The most common types of domain names are hostnames that provide more memorable names to stand in for numeric IP addresses. They allow for any service to move to a different location in the topology of the Internet (or an intranet), which would then have a different IP address.
By allowing the use of unique alphabetical addresses instead of numeric ones, domain names allow Internet users to more easily find and communicate with web sites and other server-based services. The flexibility of the domain name system allows multiple IP addresses to be assigned to a single domain name, or multiple domain names to be assigned to a single IP address. This means that one server may have multiple roles (such as hosting multiple independent Web sites), or that one role can be spread among many servers. One IP address can also be assigned to several servers, as used in anycast and hijacked IP space.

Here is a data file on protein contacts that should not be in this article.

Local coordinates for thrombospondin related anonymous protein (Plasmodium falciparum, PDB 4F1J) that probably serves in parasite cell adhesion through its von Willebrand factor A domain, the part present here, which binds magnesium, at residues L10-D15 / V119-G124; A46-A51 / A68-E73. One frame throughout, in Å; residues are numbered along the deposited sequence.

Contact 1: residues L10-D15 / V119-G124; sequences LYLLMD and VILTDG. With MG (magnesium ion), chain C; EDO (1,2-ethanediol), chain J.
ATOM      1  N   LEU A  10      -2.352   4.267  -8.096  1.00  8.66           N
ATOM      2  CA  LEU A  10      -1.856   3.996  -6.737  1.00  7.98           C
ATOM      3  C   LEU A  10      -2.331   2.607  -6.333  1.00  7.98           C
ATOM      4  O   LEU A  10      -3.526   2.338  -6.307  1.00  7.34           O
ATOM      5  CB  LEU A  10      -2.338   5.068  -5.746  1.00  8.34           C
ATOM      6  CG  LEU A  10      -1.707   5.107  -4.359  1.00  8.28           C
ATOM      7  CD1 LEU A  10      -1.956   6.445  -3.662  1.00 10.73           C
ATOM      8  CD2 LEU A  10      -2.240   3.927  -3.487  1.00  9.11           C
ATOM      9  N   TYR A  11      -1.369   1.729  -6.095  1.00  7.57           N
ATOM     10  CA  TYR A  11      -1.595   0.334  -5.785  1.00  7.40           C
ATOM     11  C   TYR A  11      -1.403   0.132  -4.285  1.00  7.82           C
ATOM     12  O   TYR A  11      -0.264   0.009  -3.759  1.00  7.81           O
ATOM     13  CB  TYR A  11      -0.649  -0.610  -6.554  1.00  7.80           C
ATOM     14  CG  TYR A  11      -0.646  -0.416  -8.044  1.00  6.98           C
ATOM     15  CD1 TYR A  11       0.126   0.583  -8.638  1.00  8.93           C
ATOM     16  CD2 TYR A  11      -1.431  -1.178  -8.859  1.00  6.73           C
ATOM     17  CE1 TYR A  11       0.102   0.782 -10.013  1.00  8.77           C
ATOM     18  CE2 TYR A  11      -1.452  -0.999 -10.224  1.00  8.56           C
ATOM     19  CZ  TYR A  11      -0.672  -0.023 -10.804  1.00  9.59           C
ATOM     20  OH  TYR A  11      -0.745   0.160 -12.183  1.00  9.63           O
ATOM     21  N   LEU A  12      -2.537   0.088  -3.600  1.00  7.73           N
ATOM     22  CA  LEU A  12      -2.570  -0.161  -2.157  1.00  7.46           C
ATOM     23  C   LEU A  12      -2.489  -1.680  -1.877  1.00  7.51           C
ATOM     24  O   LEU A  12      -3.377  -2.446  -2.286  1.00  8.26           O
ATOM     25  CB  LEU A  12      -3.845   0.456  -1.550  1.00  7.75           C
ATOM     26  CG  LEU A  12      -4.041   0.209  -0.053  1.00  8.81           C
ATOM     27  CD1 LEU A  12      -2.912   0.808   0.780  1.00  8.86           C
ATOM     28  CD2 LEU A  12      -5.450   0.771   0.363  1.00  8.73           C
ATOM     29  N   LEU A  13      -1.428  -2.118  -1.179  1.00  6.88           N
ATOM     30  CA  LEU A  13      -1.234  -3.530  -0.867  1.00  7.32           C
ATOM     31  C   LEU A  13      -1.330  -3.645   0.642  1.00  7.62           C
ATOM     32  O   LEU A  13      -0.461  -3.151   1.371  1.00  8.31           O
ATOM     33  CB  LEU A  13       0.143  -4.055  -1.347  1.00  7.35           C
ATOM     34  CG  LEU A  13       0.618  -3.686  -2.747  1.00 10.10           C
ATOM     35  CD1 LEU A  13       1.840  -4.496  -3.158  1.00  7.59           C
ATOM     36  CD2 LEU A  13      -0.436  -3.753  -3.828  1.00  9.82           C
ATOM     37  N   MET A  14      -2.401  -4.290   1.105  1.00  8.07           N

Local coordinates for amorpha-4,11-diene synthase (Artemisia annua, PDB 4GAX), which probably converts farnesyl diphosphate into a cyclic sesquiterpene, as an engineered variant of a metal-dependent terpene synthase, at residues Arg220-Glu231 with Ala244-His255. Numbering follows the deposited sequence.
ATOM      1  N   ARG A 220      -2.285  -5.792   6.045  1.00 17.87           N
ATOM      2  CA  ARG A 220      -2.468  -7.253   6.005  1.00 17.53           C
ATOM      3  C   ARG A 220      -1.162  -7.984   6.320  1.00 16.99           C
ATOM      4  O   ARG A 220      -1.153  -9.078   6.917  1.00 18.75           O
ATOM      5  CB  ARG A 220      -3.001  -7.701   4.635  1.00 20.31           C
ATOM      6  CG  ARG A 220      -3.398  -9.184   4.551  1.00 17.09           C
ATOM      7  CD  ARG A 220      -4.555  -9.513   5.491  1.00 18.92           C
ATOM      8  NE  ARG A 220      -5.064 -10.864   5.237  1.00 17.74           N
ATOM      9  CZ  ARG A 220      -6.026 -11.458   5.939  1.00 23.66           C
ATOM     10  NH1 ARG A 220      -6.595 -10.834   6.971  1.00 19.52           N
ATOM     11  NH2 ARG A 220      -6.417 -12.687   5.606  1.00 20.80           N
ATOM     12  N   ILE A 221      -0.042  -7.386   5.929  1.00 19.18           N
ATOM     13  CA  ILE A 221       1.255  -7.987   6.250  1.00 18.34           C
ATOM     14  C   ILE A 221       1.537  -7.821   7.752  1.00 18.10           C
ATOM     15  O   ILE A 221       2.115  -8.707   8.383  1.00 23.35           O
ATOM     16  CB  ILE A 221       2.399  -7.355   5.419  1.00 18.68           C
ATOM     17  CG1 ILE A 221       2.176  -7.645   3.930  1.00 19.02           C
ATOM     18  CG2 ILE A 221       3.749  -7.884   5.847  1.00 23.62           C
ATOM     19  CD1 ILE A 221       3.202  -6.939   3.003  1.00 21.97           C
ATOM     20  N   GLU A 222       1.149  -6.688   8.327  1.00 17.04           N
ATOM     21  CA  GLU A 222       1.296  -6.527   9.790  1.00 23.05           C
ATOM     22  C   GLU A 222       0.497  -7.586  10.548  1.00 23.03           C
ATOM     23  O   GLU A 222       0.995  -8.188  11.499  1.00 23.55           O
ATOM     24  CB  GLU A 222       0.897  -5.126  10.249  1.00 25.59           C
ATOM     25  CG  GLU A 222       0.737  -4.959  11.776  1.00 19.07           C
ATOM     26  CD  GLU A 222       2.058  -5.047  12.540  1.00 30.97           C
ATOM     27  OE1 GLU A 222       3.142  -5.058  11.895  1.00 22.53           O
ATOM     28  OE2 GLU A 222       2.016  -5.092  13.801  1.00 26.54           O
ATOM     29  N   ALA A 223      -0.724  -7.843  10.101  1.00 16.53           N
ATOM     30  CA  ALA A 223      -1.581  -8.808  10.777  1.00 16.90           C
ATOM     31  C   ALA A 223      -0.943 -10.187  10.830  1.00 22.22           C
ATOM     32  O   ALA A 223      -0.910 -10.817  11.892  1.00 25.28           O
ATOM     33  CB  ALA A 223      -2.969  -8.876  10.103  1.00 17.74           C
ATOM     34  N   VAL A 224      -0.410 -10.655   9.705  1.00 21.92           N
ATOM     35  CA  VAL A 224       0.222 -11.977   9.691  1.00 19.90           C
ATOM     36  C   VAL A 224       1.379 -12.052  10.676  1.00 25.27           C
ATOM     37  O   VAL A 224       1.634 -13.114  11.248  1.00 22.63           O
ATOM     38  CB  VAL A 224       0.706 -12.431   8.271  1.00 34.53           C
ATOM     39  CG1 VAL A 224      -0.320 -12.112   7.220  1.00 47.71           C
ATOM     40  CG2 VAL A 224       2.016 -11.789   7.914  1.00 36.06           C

Hostnames are restricted to the ASCII letters "a" through "z" (case-insensitive), the digits "0" through "9", and the hyphen, with some other restrictions. Registrars restrict the domains to valid hostnames, since, otherwise, they would be useless. The Internationalized domain name (IDN) system has been developed to bypass the restrictions on character allowances in hostnames, making it easier for users of non-English alphabets to use the Internet. The underscore character is frequently used to ensure that a domain name is not recognized as a hostname, for example with the use of SRV records, although some older systems, such as NetBIOS did allow it. Due to confusion and other reasons, domain names with underscores in them are sometimes used where hostnames are required.